Responder’s Rebid: 1.
NB: Check out the earlier lesson related to Responder’s Rebid.
Responder has such an important role to play at this second turn. They are often known as the “decider”, whereas opener is called the “describer”. Partner opened, you responded, opener made a rebid, and now it's back to you for your second bid. Add up the combined strength of the two hands to decide on the best contract for the partnership. Let's see how to work it out.
Responder wants to get the partnership to the best partscore or game. The formula is: fewer than 25 combined points, play a partscore; more than that, play game. It’s important to make the distinction of whether responder must to bid again, or whether they may pass at this point in the auction.
It depends on the strength opener has shown, and whether their rebid was forcing or not. So what’s “forcing”?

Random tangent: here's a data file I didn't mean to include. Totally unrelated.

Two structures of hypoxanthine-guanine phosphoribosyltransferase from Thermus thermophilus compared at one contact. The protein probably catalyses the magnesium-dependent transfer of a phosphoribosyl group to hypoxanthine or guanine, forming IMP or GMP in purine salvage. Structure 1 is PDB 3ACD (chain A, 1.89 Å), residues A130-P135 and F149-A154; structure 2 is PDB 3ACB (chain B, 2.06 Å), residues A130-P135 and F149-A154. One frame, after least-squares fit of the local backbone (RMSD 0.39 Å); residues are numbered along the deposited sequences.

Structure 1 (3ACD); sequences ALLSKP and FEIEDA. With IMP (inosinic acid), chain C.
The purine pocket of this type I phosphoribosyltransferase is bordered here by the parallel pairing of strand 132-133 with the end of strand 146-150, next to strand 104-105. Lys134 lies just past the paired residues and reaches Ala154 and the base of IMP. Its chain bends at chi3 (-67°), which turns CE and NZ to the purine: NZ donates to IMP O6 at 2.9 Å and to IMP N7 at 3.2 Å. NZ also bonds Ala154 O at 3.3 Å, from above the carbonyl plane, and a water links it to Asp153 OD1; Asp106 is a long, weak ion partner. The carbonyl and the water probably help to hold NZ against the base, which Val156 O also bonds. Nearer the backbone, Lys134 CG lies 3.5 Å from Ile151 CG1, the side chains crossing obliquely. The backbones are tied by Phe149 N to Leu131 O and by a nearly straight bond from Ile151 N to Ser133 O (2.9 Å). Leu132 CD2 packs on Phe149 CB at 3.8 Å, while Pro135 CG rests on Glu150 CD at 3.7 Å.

In general, play that any “new” suit heard in the bidding by an unpassed hand is forcing, and any “old” suit, or no trumps, is not forcing.
Eg 1♦ p 1♠ p 2♦ (opener is showing a minimum hand, 13-15, with six+ diamonds)
When responder bids 1♠ at their first turn, this is a new suit, and therefore forcing.
But, when opener rebids 2♦, this is an “old” suit, diamonds having been bid earlier in the auction, so if responder is minimum, they may now pass.
NB:Even if opener made a jump bid at their second turn, it’s still not forcing if it was an “old” suit, e.g.
Eg 1♦ p 1♠ p 3♦ (opener is showing a medium hand, 16-18, with six+ diamonds). Responder may pass with a minimum.
Bids in no trumps are not forcing, so responder may pass with a minumum.
Any bid which limits the point range of the hand is not forcing, but when opener or responder have not yet shown the exact point count of the hand (i.e. an unlimited bid) , it’s essential to try to keep the bidding going.
Test your knowledge
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